Do you think wearing on-body cameras on duty should be mandatory?
Of the 55 subsequent Supreme Court opinions on Miranda issues, 14 have involved attempts to clarify the meaning of "custody," and in 12 of those 14, the Supreme Court reversed the decisions of state and federal appellate courts, which got it wrong.
Police use of technology to catch criminals makes the U.S. Supreme Court nervous, as was evident in the recent Jones decision. In the absence of a recognized basis for a warrantless search, Jones does mean that a warrant must be obtained for installation andmonitoring of a GPS tracker on a suspect's vehicle.
In November, the U.S. Supreme Court issued its 54th decision on a Miranda issue, in a case called Bobby v. Dixon. This is the third decision on the issue of the admissibility of a suspect's statements obtained after a belated warning and waiver.
Although some searches and seizures may only be justifiable under a single approach, many can be justified several different ways. The U.S. Supreme Court has long held that when this is the case, any independent source of contested evidence will suffice, even when another does not.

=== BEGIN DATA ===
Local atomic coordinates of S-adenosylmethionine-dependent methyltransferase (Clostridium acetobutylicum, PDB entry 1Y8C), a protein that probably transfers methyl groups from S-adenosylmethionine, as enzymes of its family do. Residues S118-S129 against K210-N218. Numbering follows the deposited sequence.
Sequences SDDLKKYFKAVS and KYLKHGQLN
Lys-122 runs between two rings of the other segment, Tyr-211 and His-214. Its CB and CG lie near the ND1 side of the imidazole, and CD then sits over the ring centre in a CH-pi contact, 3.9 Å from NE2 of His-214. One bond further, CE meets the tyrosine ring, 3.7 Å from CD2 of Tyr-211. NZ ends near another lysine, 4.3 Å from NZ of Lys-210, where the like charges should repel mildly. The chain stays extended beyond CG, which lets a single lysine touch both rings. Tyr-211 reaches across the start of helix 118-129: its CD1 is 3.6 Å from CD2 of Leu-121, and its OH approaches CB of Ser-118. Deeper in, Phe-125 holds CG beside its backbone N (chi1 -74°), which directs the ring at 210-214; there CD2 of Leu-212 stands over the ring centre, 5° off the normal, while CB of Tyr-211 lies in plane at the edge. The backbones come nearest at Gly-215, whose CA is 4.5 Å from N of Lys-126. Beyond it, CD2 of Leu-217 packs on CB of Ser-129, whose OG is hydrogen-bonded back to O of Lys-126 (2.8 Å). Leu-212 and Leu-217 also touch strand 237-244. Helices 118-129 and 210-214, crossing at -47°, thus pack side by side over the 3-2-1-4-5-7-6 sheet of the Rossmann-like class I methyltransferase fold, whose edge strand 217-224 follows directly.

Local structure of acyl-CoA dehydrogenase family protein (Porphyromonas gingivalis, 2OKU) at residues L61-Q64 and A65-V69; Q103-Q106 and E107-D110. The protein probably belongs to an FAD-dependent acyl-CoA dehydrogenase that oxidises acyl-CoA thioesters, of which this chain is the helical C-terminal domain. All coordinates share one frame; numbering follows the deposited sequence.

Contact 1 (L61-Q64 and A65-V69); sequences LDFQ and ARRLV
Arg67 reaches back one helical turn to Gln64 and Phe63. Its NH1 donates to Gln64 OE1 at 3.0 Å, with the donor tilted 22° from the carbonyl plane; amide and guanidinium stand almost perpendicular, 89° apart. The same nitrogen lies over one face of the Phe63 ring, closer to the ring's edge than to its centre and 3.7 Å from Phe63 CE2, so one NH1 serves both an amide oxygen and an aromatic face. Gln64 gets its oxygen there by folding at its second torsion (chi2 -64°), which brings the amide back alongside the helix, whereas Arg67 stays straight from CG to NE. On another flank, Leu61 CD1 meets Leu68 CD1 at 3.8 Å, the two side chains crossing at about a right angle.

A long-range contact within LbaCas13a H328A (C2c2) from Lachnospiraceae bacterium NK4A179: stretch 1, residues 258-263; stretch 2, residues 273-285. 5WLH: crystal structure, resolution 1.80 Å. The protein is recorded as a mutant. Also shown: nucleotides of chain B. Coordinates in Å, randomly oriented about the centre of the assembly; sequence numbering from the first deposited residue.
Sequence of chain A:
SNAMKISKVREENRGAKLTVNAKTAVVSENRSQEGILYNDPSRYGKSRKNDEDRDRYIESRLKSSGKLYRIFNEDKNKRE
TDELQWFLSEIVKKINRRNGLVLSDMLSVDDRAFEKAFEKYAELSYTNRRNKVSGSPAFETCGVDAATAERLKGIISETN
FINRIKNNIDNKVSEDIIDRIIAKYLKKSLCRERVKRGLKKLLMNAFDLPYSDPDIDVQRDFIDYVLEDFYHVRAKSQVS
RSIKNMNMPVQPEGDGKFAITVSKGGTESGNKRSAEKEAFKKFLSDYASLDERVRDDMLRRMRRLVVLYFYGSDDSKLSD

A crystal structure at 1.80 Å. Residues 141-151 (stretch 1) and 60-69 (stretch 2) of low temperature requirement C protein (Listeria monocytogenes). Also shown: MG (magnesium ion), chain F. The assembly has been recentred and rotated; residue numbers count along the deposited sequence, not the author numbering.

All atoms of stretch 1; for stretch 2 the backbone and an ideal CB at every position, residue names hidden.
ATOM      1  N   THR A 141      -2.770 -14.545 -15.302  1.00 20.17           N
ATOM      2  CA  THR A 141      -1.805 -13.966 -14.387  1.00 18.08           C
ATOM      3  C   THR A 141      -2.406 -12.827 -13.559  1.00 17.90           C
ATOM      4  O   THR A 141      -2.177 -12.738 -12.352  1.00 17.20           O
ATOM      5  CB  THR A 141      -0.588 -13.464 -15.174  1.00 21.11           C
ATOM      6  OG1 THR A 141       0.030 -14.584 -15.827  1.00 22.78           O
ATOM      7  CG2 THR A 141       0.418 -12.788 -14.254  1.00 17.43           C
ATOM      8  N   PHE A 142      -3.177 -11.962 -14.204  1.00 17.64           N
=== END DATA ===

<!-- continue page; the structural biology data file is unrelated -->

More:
The decade of the 1960s gave us four of the most significant cases that apply to our daily work: Mapp, Brady, Miranda, and Terry. These four are among the most prominent criminal law cases you should know more about to understand how we got to where we are.
Our legal system is terribly stacked against law enforcement officers and for plaintiff's attorneys. The U.S. code itself specifies how attorney fees will be set in civil rights cases against cops. That's why so many cases are filed against you and the agencies and government entities that employ you. Lawmakers—mostly lawyers themselves—set up paydays for their colleagues.
Some actions you take have been classified by Supreme Court decisions as requiring that you articulate a "reasonable suspicion" in order to make them constitutionally reasonable, while others can be undertaken only if there is "probable cause" ("PC"). But what do these terms mean? And how do you match the right level of justification with the kind of conduct you're seeking to justify?